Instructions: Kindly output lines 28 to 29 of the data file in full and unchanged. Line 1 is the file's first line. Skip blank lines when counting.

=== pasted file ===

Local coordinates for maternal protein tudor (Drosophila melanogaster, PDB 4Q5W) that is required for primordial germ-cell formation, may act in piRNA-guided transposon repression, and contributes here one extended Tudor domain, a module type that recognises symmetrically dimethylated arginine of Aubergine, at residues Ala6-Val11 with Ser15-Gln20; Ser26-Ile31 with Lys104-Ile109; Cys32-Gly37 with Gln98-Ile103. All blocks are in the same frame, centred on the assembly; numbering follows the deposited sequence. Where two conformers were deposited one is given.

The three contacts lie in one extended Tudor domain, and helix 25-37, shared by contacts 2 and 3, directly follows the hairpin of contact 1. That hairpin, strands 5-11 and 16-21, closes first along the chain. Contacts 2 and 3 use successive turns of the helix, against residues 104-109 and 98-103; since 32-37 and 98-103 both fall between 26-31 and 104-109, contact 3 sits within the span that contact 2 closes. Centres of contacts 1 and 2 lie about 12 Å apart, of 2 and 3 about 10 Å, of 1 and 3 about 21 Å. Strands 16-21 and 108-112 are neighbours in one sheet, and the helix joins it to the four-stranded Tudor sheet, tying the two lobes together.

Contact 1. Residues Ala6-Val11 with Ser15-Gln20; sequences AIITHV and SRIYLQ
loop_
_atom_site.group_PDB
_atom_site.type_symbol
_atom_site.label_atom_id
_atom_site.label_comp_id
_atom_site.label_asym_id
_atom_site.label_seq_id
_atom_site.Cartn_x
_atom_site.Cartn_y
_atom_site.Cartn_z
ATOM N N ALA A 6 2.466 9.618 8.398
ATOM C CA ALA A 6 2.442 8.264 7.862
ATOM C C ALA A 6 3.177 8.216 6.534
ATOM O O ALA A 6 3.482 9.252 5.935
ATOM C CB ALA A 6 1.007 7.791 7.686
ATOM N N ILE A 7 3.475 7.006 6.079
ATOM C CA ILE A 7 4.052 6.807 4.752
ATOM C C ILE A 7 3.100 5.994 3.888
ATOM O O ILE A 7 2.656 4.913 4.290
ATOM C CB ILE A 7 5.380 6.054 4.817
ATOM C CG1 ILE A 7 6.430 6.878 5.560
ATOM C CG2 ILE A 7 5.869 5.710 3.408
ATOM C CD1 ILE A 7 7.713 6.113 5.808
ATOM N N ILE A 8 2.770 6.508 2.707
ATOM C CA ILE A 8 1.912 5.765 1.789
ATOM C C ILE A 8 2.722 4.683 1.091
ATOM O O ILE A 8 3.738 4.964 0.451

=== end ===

ATOM C CA ILE A 8 1.912 5.765 1.789
ATOM C C ILE A 8 2.722 4.683 1.091